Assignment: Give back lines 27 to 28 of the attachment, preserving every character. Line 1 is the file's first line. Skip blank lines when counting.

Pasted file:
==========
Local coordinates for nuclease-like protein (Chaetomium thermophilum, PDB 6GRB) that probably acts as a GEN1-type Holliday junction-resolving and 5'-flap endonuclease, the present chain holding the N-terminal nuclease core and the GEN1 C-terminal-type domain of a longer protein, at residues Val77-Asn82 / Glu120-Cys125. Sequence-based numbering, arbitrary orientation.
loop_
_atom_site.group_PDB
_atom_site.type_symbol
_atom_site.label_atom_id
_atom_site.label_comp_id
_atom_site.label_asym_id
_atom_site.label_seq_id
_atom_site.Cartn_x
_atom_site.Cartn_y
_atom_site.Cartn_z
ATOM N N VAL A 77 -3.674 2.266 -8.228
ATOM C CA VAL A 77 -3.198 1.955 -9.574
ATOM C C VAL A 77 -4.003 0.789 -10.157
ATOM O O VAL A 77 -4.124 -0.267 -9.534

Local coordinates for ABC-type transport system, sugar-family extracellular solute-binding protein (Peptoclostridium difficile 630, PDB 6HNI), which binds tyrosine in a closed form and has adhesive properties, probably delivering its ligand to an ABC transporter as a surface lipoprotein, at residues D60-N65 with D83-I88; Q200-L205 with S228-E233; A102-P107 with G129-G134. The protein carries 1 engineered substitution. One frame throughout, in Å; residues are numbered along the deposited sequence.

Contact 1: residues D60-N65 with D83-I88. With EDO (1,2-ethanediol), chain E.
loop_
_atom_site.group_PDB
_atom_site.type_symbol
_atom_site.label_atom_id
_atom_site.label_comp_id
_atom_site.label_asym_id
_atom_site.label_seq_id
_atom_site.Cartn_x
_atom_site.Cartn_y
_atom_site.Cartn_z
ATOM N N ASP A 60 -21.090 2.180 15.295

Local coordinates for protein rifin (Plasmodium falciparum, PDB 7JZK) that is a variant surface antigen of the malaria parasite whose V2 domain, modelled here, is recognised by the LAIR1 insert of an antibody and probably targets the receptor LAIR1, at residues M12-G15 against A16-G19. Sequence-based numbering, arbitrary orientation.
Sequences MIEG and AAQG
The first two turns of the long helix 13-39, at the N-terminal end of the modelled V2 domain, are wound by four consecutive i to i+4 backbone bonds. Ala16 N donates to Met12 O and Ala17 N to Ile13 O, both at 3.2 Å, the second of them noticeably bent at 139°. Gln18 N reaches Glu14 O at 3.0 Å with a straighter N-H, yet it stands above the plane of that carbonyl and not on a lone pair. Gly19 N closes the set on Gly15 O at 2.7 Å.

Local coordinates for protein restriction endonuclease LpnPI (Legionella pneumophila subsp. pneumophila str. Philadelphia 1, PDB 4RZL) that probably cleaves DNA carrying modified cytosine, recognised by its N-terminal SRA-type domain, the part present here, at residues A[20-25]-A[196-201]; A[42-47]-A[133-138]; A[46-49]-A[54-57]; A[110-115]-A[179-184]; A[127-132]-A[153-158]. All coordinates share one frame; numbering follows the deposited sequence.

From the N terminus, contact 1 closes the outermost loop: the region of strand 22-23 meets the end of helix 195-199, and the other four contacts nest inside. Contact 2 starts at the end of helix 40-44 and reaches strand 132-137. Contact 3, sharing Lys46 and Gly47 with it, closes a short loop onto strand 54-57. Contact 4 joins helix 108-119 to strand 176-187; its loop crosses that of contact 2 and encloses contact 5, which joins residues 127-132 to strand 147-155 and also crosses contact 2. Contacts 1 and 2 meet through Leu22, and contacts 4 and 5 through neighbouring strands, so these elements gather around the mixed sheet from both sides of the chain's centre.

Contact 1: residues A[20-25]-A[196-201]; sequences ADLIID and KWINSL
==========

_atom_site.Cartn_z
ATOM N N ASP A 60 -21.090 2.180 15.295